“Building the future of Canada’s AI ecosystem around a vision of responsible and trustworthy AI will position Canadian firms as purveyors of world-class AI products.”
If Canada’s advanced digital economy is to thrive, it needs a corresponding framework to support trust in digital commerce, encourage responsible innovation, and remain interoperable with international markets. Building the future of Canada’s AI ecosystem around a vision of responsible and trustworthy AI will position Canadian firms as purveyors of world-class AI products. Canada will also continue to work towards common standards as it develops the regulations under the AIDA. Standards are an important harmonization tool, especially for borderless digital technologies such as AI.
“It’s a good idea for companies to develop an overall strategy for AI and embrace the benefits the technology has to offer, as well as the necessary controls to govern its responsible use.”
Companies should pay attention to:
- Ensuring there are suitable processes for privacy and consent
- Assessing data sources and models from the perspective of diversity, non-discrimination, and fairness
- Prioritizing societal and environmental well-being
- Taking accountability for system outputs and outcomes
As we have done at the federal level, it’s a good idea for companies to develop an overall strategy for AI and embrace the benefits the technology has to offer, as well as the necessary controls to govern its responsible use.
Making the Most of Canada’s AI Advantage
While Canada undertakes these efforts to ensure there are appropriate guardrails in place to mitigate the potential risks of generative AI, we have also been making targeted, strategic investments to ensure Canada can capitalize on the potential benefits of this technology and on our incredible and unique early advantages in the global AI ecosystem. Our internationally renowned strengths in AI emerged from investments over several decades in fundamental research. A sustained focus on promising subfields of AI, such as machine learning, deep learning, and neural networks has placed Canadian researchers on the vanguard of academic AI. We rank fourth in the world for the impact of our academic AI publications, Montreal has the highest concentration of researchers and students of deep learning in the world, and the Toronto-Waterloo corridor has the highest concentration of AI start-ups in the world.
“Canada’s National Artificial Intelligence Institutes – Amii, the Vector Institute, and Mila – have trained over 1,500 graduate students and postdoctoral fellows, many of whom are international students.”
With combined government investments of nearly $570 million, our Pan-Canadian Artificial Intelligence Strategy has been designed to take advantage of these strengths. Launched in 2017 in partnership with the Canadian Institute for Advanced Research (CIFAR), the Strategy is the world’s first fully funded national AI strategy. The Strategy is helping Canada secure a growing base of academic talent and maintain a globally competitive position in AI research. There are now over 100 active Canada CIFAR AI Chairholders, including over 50 leading international researchers attracted to Canada by the strategy and its investments. Canada’s National Artificial Intelligence Institutes – Amii, the Vector Institute, and Mila – have trained over 1,500 graduate students and postdoctoral fellows, many of whom are international students who have come to Canada because of the recognized strengths of each institute.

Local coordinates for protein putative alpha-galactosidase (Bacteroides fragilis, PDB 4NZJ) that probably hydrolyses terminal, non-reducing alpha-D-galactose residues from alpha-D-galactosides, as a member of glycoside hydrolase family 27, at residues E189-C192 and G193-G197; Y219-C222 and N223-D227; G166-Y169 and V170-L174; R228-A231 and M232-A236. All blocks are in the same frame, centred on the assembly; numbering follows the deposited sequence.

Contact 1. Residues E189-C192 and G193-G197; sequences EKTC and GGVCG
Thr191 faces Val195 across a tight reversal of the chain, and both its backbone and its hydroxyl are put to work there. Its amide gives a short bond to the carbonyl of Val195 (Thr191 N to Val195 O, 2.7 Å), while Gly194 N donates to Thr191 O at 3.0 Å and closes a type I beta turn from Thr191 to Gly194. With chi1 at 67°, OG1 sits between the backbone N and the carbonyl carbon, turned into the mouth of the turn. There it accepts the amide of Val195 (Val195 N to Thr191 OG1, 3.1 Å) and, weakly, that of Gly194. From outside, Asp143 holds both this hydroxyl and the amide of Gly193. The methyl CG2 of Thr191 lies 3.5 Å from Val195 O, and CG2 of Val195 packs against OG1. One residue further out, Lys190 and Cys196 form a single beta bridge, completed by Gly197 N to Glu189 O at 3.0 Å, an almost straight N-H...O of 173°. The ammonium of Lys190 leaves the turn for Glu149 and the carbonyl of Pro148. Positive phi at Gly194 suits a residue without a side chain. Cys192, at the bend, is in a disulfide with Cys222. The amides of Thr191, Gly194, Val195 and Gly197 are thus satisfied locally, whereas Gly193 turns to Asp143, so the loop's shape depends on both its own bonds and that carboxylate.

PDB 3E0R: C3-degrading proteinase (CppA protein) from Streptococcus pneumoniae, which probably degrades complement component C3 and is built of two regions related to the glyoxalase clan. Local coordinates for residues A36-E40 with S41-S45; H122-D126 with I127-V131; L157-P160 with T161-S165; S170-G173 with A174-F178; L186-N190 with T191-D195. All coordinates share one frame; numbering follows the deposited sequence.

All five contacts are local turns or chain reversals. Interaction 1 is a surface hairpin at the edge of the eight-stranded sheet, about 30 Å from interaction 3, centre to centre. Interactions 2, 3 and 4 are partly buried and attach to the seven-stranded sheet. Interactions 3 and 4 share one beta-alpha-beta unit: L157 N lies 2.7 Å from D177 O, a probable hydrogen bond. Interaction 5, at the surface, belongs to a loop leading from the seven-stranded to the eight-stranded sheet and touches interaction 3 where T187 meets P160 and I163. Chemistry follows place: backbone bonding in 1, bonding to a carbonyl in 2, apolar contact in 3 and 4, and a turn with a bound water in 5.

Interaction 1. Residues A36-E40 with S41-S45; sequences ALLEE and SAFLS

As more and more applications come online in virtually every field of business and industry, Canada can become a leader in AI commercialization. This is why, last year, the government announced the AI Strategy for Phase Two, which focuses on commercialization, standardization, talent, and research. The Strategy leverages the potential of trustworthy AI to grow our economy and improve standards of living while continuing to develop, retain, and attract academic talent and deepen Canada’s research base.
The government also supports basic and applied research in AI and has made targeted investments in both large and smaller companies – including major investments through our five Global Innovation Clusters. The Scale AI cluster, for example, acts as a nationwide nexus fostering the entire AI ecosystem by encouraging and funding collaborations between academia, industry players, startups, and small and medium-sized enterprises across Canada. Scale AI focuses on stimulating both the demand and supply side of AI, enabling startups to reach their first customers and helping SMEs to commercialize their services and solutions and leverage their intellectual property.
As this emerging technology continues to affect more and more aspects of modern life, the Government of Canada is committed to working with industry and civil society to ensure AI is commercialized responsibly. Furthermore, we will continue to ensure that the development and use of AI are governed by clear rules, in a manner that supports Canadian innovation and economic growth and aligns with Canada’s values on human rights, inclusion, and diversity.